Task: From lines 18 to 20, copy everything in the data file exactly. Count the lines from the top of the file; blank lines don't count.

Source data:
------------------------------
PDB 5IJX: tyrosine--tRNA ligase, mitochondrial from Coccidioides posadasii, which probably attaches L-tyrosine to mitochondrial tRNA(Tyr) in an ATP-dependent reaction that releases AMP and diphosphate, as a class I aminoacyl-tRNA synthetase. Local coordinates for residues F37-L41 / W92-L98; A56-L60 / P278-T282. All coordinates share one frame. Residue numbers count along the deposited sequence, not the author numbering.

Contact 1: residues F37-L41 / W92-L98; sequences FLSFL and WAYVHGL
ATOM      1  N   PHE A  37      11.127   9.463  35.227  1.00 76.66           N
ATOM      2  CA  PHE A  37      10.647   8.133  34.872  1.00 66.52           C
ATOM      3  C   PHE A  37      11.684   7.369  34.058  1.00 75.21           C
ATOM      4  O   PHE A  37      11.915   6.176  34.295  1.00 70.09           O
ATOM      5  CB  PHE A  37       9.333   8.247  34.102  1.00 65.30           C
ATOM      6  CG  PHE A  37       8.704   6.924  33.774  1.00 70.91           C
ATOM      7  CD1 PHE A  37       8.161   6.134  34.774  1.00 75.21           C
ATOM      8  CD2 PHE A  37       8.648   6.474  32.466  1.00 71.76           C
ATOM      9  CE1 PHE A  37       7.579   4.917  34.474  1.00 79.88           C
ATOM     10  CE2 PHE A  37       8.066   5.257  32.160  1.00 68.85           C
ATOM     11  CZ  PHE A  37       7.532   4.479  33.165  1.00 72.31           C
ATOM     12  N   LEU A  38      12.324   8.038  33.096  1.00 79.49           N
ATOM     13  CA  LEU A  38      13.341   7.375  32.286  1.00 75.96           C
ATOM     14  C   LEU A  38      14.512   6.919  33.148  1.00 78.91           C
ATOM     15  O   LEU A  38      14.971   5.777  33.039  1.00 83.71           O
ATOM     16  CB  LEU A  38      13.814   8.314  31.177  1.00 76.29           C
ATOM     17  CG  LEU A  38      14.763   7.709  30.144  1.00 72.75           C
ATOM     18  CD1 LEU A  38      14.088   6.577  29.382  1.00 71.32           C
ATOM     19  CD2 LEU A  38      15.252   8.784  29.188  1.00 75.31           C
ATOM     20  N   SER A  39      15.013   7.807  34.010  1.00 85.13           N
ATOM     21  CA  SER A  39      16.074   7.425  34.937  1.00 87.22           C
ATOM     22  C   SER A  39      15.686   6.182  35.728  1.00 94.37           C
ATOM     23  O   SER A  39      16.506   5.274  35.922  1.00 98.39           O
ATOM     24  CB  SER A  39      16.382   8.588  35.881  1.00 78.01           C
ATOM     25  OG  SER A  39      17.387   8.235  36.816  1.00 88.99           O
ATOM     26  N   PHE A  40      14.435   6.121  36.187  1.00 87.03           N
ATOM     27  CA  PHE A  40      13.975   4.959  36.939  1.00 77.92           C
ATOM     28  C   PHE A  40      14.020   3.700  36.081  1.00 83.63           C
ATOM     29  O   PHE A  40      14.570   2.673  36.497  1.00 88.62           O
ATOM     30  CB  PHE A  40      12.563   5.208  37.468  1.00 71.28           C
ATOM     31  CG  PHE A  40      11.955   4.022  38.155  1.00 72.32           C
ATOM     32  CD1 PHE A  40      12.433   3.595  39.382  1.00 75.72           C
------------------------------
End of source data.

ATOM     16  CB  LEU A  38      13.814   8.314  31.177  1.00 76.29           C
ATOM     17  CG  LEU A  38      14.763   7.709  30.144  1.00 72.75           C
ATOM     18  CD1 LEU A  38      14.088   6.577  29.382  1.00 71.32           C